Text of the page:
Russian-Tffia-art - 1/25/15
"Russian 16th Century Men's Taffia (Skull cap)" by Baroness Anastasia Alexandrovana Andreeva (OL).
This article was submitted to me by the author for inclusion in this set of files, called Stefan's Florilegium.
These files are available on the Internet at: http://www.florilegium.org
Copyright to the contents of this file remains with the author or translator.
While the author will likely give permission for this work to be reprinted in SCA type publications, please check with the author first or check for any permissions granted at the end of this file.
Mark S. Harris...AKA:..Stefan li Rous
stefan at florilegium.org
Russian 16th Century Men's Taffia (Skull cap)
by Baroness Anastasia Alexandrovna Andreeva (OL)
The Great Embassy of Ivan the IV of Russia
to the Holy Roman Emperor at Regensburg , 1576
Principality of Tir Righ
Arts and Sciences Championship
November 22, 2008
Not much is known about this particular accessory, so of course I have to make one!
Based on the readings from the primary sources available, the men's skull cap was a regular accessory that was worn indoors but covered by the large fur hats when outdoors or when hats were in order.
Giles Fletcher 1591
Olearius in Russia 1633
Jacques Margaret 1606
This is a detail of the picture on the front. It is similar to the style on the left.
The drawing is from the Ukrainian Costume book that all us Russian personas love and adore, the History of Costume. I have a translation of the 16th century chapters.
Irena Turnau's History of Dress in Central and Eastern Europe from the Sixteenth to the Eighteenth century also sights this same author for the Russian Taffia.
As you can see the cap I have made is very similar to the period hats which are 5 or six 'petal' shaped pieces sewn together to make the round top.
This may or may not be accurate as the following examples are more similar to the Elizabethan style of 'nightcap.'
Alexi Zahkarovitch Hitrovo 1903 Ivan Alexandrovich Vsevolozhsky 1903
English Men's Cap 1600 14th Century Mamluk Cap
The Royal Company of the
Sable Rose (Argent) of An Tir
The Royal Company of the Sable Rose, Argent was founded on the concept that pageantry, spectacle, chivalry, and authentic representations are integral to the recreation of Historical Tournaments. Furthermore a consistent ambience of Courtly Love is intertwined in this presentation of homage to the Ladies of the Rose in a grand Company of the Sable Rose Emprise once a year and at the Romancing the Rose Rapier tourneys throughout the year.
The Company was awarded Royal status in the year AS XLI, being 2006 Gregorian, by King Amalric and Queen Caia of An Tir.
I am the Premier Noble Patroness of the Royal Company of the Sable Rose Argent of An Tir. My husband is the official Exchequer for the Company.
I like to make what I call "Sable Rose Clothes" to further glorify the Company and give it more visibility.
I am making this Taffia for my husband to go with the outfit I am making him for 12th night.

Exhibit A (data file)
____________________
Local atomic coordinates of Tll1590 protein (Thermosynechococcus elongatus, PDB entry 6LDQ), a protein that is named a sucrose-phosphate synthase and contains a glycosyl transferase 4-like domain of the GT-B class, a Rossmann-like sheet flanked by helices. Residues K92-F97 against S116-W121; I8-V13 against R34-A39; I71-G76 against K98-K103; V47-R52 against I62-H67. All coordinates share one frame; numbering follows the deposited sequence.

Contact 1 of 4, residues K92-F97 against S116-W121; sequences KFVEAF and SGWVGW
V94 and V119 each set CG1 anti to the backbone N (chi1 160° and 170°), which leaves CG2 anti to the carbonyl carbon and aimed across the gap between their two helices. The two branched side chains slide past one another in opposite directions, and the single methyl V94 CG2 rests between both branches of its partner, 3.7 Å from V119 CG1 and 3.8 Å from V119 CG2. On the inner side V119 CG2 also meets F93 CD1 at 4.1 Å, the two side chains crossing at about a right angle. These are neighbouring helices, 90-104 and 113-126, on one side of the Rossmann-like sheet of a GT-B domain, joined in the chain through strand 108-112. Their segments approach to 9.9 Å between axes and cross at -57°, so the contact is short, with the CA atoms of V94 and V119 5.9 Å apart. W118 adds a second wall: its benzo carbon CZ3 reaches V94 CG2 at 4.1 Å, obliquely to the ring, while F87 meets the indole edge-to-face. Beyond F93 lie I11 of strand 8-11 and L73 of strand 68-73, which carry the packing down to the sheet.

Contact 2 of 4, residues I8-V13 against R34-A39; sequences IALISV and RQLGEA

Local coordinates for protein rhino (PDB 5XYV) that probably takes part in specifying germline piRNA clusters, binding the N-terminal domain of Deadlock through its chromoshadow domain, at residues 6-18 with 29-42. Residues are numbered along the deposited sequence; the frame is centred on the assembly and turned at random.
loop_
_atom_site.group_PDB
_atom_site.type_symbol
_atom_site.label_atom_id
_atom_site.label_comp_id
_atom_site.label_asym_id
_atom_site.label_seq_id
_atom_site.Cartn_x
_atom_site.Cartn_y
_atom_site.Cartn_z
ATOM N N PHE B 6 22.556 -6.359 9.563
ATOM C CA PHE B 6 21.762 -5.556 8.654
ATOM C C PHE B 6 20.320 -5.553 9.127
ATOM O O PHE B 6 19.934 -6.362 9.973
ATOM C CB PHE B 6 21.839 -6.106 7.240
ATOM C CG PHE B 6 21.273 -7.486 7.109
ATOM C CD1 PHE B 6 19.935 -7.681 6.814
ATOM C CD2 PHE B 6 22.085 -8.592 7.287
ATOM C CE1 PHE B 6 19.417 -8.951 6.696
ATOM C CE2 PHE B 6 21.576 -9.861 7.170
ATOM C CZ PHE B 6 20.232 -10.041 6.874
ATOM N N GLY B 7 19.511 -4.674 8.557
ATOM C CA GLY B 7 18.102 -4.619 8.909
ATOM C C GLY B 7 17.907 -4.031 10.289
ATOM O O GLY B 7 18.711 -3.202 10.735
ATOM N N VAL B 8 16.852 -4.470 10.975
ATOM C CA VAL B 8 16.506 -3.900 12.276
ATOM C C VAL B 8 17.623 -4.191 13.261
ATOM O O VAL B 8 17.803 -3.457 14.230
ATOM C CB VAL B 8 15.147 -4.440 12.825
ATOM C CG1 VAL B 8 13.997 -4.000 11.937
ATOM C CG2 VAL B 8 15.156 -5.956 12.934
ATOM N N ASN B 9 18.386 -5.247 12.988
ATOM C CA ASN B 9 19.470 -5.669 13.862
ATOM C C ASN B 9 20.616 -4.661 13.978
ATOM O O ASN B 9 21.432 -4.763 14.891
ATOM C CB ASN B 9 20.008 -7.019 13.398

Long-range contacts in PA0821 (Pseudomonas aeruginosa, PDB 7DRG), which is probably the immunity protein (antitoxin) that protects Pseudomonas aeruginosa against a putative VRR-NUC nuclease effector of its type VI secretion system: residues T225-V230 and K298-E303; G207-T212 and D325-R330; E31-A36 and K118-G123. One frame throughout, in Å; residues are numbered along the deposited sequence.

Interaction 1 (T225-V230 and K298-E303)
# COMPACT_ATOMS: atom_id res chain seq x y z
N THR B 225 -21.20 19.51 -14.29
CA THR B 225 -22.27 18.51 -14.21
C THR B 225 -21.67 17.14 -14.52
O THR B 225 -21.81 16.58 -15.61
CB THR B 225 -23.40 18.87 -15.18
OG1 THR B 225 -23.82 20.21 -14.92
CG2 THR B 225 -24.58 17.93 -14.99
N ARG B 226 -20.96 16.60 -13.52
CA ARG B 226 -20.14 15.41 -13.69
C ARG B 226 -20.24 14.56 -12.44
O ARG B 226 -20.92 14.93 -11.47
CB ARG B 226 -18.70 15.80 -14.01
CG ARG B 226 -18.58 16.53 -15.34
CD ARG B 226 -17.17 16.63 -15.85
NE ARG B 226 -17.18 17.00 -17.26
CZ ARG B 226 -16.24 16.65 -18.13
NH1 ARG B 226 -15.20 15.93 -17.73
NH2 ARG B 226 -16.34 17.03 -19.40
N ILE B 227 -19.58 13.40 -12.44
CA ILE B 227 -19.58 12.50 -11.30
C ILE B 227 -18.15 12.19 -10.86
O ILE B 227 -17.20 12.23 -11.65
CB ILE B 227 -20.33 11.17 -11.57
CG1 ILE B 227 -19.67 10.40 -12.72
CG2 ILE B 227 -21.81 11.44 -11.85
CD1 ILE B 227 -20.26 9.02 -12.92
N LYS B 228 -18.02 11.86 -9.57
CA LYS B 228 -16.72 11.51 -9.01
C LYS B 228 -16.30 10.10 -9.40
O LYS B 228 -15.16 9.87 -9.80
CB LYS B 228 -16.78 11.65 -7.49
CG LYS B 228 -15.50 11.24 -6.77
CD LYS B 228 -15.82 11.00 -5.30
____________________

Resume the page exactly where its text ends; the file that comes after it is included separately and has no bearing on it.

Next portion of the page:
Although the Sable Rose Company is SCA, it is based on Medieval concepts and ideals. Therefore this is not an item that is being replicated from a museum, but a labor of love for the Royal Company that I try to proudly represent.
The Tudor Rose is the one that is used for all the Rose Companies. However, I wanted to make a Russian taffia and therefore I wanted an appropriate rose on it. I am using the Turkish Damask Rose motif that was prevalent in the Middle East during my time period and would have been found on ceramics and textiles that were imported from Persia and Turkey to Russia.
\Damask Roses are from a hybridization between R. gallica and R. phœnicia which occurred in Asia Minor and became distributed throughout Syria and the Near East and Middle East generally.
Rose, Ibn Sina, known as Avicenna in the West,
from his famous medical journal Al-Qanun 1020 ad.
Rosa Damascena from Gerard's Herbal 1596
Dioscorides Rose 1000 ad
Most Arabic manuscripts started with
Dioscorides, Russian herbals also use
His manuscript as a starting place
This is the motif I copied for my Taffia. It is a Rose from a Turkish ceramic Spandral 1566
Kara Memi illumination , from the From a Russian Medieval
Divanimuhibbi, detail of the Rose, 1566 illumination, 16th century
16th Century Russian Phelonion Detail of Pearl work
Fragment of embroidery from the Vladimir region 10-13th Century
I haven't found an actual appliqué item for Russia during our time period, but this is a piece of 12th century embroidery from Vladimir that could very well have been considered for appliqué.
13. An embroidery from Chersonese. XII century
16th Century Russian Church Veil
Above is the couched and beaded detail
I have made my Taffia out of silk satin interlined with silk taffeta and lined with linen.
The Primary sources don't say what color the hat was, but they do mention the materials.
Giles Fletcher 1598
Jacques Margaret, 1606
The Tsar had a corner on the market for everything and often bought everything up and then resold to his own store owners. Russia was a true destination of the silk road.
Boris Godunov and other Tsars gave gifts to ambassadors who would visit.
Jacques Margaret , 1606
Because Moscow was the capital during this time period, everything flowed into the city and had to go through the Tsar first. It would appear from the period sources that the Boyars wives had many fine fabrics and threads to sew with.